SARASOTA, Fla. — The Orioles have decided they will not have Jackson Holliday, the top prospect in baseball, on their opening day roster. Or Heston Kjerstad, Kyle Stowers, Coby Mayo or Connor Norby.

Instead, the Orioles are sending five of their top prospects, who all performed well in spring training, back to the minors. In most cases, they’ll use veterans in their place.

“Just because you are a top prospect does not mean you leapfrog your skills over guys who have been in the major leagues and have a lot of positive experience and a lot of stability to draw from in their production,” general manager Mike Elias said.

This means Ramón Urías and Colton Cowser are essentially locks on the team and leaves one open bench spot for Ryan McKenna, Kolten Wong, Tyler Nevin or Nick Maton, the other position players remaining in camp. None of the players in that competition has an option left, meaning the Orioles could lose them if they don’t make the team. Wong has informed the Orioles that he has opted out of his minor league deal; they have until Sunday to put him on the team or release him.

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“I’ve got 10 years in this already. I don’t plan on going down to the minor leagues,” Wong said. “Whatever happens happens.”

The decision on who gets the last bench spot will come down to whether the Orioles want to carry five true outfielders or four. In the current situation, Austin Hays, Anthony Santander, Cedric Mullins and Cowser will be on the team, with Jorge Mateo serving as a utilityman who can fill in if needed.

Orioles outfielder Ryan McKenna makes it safely to second base during a game against the Detroit Tigers on Feb. 27. (Ulysses Muñoz/The Baltimore Banner)

If they want a fifth outfielder, McKenna would be the guy. He’s spent parts of the past three seasons in the majors, batting .221 as a right-handed hitter while providing above-average defense at all three positions. Stowers is stronger at the plate than McKenna, but, because he hits from the left side, is redundant with Cowser, who is a stronger defender.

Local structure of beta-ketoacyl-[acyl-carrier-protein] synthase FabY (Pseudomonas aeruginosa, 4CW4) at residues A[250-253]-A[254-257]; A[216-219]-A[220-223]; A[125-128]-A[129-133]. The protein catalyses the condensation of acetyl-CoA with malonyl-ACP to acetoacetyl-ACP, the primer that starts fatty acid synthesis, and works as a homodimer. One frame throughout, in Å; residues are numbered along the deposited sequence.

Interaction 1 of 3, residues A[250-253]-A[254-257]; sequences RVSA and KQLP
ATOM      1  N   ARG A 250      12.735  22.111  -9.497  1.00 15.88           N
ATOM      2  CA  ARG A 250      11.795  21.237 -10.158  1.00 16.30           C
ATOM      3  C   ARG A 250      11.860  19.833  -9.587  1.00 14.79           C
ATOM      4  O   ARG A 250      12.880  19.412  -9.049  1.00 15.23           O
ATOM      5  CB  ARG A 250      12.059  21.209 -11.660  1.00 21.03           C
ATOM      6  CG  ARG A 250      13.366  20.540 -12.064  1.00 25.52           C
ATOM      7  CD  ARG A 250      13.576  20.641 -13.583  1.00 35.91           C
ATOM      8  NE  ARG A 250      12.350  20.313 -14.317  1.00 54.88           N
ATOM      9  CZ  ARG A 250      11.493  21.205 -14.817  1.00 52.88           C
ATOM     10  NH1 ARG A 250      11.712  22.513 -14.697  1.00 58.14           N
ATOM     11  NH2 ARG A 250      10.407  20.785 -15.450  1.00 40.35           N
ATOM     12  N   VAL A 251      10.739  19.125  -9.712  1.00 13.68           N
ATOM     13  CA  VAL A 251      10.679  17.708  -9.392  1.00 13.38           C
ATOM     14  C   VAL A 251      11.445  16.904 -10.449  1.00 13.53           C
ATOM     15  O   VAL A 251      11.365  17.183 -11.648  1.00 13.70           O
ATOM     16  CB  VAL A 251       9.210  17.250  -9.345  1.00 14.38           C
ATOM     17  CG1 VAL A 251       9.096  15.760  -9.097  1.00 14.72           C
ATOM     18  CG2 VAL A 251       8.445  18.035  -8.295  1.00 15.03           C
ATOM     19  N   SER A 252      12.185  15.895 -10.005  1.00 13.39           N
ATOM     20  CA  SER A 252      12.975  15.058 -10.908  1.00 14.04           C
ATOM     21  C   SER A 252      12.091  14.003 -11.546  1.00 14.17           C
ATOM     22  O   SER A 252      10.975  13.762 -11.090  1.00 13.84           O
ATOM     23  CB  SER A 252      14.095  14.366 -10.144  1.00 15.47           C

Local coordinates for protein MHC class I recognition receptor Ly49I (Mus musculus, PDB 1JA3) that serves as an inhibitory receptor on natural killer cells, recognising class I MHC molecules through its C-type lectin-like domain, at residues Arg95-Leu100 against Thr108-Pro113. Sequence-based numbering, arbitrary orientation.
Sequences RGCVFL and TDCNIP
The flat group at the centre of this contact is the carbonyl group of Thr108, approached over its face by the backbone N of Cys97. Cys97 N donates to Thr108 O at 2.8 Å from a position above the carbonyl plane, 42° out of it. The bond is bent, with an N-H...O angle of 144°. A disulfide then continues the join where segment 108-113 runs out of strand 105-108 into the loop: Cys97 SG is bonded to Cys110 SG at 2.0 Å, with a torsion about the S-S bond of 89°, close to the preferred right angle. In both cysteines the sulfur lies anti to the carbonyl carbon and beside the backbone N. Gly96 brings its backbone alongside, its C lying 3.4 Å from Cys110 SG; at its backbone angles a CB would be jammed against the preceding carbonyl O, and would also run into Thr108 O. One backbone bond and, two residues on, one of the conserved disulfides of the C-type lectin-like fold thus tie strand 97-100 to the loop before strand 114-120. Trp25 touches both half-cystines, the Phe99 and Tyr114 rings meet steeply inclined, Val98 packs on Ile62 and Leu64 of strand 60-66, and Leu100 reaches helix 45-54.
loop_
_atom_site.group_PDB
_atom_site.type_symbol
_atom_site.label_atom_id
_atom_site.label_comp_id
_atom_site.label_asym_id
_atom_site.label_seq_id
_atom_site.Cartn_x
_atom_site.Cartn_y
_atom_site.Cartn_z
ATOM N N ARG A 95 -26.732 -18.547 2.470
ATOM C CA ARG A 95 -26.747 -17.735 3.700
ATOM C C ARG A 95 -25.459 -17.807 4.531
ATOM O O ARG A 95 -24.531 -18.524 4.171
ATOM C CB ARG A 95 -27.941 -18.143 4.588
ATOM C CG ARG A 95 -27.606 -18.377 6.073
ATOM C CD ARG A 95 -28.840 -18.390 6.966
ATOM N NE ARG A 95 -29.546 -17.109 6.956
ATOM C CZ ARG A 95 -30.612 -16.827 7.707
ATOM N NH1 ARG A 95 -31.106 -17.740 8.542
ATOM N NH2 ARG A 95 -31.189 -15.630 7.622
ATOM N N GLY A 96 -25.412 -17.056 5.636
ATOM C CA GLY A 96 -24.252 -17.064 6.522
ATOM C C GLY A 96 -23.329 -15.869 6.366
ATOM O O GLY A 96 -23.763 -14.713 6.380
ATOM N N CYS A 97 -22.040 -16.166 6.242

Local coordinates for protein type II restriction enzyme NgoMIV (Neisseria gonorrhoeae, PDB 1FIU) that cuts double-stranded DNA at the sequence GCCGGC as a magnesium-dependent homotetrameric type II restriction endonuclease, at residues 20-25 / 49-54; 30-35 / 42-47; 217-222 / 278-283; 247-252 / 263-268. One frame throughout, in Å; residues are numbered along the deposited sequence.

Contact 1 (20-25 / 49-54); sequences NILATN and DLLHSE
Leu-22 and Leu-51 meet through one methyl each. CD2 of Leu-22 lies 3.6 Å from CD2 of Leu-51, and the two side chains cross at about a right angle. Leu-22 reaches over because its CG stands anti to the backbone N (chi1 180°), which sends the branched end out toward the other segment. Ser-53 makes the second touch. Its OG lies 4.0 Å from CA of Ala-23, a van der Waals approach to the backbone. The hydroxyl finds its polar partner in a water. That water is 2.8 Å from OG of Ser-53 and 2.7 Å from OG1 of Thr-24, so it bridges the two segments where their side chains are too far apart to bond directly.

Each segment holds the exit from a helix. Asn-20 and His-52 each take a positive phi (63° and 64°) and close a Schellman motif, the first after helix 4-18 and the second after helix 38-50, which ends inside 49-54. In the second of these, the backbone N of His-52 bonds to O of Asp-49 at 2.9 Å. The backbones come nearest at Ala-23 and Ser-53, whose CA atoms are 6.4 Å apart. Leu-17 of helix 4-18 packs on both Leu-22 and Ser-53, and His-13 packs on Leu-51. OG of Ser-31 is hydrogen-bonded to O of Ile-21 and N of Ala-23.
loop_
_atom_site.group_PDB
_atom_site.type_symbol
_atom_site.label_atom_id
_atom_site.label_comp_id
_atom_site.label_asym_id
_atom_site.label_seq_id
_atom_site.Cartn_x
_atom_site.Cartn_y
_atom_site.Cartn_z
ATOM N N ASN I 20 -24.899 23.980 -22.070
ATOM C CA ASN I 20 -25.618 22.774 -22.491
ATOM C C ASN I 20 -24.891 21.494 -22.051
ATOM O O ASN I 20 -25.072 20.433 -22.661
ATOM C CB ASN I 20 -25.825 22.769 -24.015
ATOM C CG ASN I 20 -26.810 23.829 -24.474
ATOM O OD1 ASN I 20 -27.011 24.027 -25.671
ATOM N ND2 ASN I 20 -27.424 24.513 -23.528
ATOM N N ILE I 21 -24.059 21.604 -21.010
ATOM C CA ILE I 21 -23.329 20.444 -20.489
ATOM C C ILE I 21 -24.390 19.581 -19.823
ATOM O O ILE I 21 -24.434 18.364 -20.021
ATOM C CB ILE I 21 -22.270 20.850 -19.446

“It became clear that different player profiles were going to be better fits for this first homestand or this first month, whatever it ends up being, with the non-primary outfielder spots that we are talking about here,” Elias said when asked why Stowers didn’t make the team.

The infield is currently composed of Ryan O’Hearn, Ryan Mountcastle, Gunnar Henderson, Jordan Westburg, Urías and Mateo. If they decide not to go with five outfielders, the services of Wong, Maton or Nevin could come into play.

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Wong arrived late to camp after signing a minor league deal Feb. 28. He’s a second baseman — a spot that is now open with Holliday starting the year in the minors — and won Gold Gloves in 2019 and 2020. His career trailed off last year when he hit only .165 in 67 games before the Mariners released him. He spent September with the Dodgers and fared better in a small sample, going 9-for-30.

Nevin has had a strong spring, hitting .346 with two home runs while primarily playing first base. The Orioles know him well — this offseason was the second time they’ve traded for him. He played 64 games for them across 2021 and 2022 and spent last season with the Tigers, hitting .200 in 41 games.

Maton, acquired from the Tigers for cash in early February, can play second, shortstop and third. He’s played 179 games and has a career WAR of -0.6. He hit .173 in 93 games with the Tigers last year.

There is a fifth option. The Orioles could acquire a new player before opening day, as they did last year with reliever Danny Coulombe, who was one of their steadiest pitchers last season.

Danielle Allentuck covers the Orioles for The Baltimore Banner. She previously reported on the Rockies for the Denver Gazette and general sports assignments for The New York Times as part of its fellowship program. A Maryland native, Danielle grew up in Montgomery County and graduated from Ithaca College.

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